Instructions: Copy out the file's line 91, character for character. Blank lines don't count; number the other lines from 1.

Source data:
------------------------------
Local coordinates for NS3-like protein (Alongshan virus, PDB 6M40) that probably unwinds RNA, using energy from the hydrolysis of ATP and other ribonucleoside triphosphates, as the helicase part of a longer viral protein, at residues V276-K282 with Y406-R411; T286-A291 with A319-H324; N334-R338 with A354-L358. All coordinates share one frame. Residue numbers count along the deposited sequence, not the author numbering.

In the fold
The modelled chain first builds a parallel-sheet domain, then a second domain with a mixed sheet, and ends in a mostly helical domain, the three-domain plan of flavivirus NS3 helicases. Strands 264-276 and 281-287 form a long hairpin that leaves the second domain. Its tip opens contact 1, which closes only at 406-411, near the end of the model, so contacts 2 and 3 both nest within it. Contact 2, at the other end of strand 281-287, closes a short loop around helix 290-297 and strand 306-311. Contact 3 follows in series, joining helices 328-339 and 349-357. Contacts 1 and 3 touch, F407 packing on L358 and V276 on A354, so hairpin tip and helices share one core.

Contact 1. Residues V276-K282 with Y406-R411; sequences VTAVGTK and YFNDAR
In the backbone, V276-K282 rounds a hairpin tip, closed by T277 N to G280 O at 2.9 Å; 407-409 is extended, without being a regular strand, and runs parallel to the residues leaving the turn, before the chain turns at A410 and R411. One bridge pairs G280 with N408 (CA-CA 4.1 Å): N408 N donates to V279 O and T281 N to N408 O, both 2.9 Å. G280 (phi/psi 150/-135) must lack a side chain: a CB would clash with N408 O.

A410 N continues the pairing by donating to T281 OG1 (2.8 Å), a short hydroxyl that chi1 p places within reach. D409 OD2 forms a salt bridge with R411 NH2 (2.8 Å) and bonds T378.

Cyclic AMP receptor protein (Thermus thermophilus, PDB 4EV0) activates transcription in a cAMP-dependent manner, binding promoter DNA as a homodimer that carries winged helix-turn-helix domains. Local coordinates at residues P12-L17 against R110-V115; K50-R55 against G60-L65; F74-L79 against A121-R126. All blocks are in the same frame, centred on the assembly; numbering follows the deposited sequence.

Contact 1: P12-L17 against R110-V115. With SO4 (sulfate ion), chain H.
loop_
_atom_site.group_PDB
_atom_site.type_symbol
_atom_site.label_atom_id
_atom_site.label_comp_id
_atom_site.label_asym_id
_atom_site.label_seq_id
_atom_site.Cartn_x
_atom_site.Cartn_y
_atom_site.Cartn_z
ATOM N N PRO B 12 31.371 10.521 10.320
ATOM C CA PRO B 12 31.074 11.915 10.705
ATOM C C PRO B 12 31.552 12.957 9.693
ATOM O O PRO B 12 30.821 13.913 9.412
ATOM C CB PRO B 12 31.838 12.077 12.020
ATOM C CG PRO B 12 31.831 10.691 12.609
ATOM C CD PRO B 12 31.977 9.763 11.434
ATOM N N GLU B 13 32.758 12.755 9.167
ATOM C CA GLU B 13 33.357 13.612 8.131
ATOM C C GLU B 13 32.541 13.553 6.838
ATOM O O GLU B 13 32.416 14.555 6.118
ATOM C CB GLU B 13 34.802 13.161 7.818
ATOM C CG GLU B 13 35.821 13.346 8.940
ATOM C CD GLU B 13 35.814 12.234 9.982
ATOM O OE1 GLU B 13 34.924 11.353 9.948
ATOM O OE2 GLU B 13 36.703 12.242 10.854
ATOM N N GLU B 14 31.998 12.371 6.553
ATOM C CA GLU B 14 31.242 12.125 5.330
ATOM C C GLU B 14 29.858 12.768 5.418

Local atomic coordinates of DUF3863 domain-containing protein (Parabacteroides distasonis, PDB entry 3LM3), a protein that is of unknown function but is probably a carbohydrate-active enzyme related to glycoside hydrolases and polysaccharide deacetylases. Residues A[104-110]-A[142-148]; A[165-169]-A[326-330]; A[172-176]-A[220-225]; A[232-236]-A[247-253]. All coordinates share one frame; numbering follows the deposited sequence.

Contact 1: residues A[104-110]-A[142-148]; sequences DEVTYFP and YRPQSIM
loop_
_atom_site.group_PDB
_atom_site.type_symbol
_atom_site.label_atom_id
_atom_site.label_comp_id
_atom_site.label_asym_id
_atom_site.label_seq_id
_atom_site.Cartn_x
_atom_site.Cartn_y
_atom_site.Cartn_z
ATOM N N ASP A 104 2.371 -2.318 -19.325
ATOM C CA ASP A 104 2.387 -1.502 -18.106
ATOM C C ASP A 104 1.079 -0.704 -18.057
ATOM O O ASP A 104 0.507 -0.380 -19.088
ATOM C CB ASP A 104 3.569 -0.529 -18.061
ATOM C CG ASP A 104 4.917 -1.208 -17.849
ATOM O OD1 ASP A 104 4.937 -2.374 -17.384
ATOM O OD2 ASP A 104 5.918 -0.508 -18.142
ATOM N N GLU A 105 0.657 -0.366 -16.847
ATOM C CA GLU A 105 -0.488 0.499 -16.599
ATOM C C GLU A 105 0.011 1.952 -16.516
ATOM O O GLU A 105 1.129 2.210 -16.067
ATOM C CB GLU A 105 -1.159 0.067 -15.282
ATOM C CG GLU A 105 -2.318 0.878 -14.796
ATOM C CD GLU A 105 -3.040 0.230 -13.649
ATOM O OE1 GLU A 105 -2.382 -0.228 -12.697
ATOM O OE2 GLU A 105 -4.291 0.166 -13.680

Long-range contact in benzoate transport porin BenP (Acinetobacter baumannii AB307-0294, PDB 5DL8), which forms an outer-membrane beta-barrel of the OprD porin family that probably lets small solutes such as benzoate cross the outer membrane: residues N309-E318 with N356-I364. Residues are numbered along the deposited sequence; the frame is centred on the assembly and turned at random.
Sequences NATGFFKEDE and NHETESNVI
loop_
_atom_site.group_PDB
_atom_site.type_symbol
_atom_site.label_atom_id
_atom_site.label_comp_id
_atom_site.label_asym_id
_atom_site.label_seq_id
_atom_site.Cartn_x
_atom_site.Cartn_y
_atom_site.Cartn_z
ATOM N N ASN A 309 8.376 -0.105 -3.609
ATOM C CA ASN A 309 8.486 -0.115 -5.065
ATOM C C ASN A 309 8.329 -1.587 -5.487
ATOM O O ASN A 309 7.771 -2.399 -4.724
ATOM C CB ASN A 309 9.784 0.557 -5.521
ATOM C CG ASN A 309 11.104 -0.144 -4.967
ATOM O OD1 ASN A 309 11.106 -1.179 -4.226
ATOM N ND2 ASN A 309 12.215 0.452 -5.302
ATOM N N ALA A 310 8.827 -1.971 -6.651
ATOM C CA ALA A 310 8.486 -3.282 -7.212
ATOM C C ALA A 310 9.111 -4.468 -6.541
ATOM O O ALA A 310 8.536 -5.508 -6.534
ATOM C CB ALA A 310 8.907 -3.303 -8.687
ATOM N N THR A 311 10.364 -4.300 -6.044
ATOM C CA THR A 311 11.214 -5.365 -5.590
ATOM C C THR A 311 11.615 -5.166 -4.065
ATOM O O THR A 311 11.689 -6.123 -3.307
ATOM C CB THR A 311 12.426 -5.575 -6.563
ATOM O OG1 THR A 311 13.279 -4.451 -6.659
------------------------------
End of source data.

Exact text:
ATOM C CB ALA A 310 8.907 -3.303 -8.687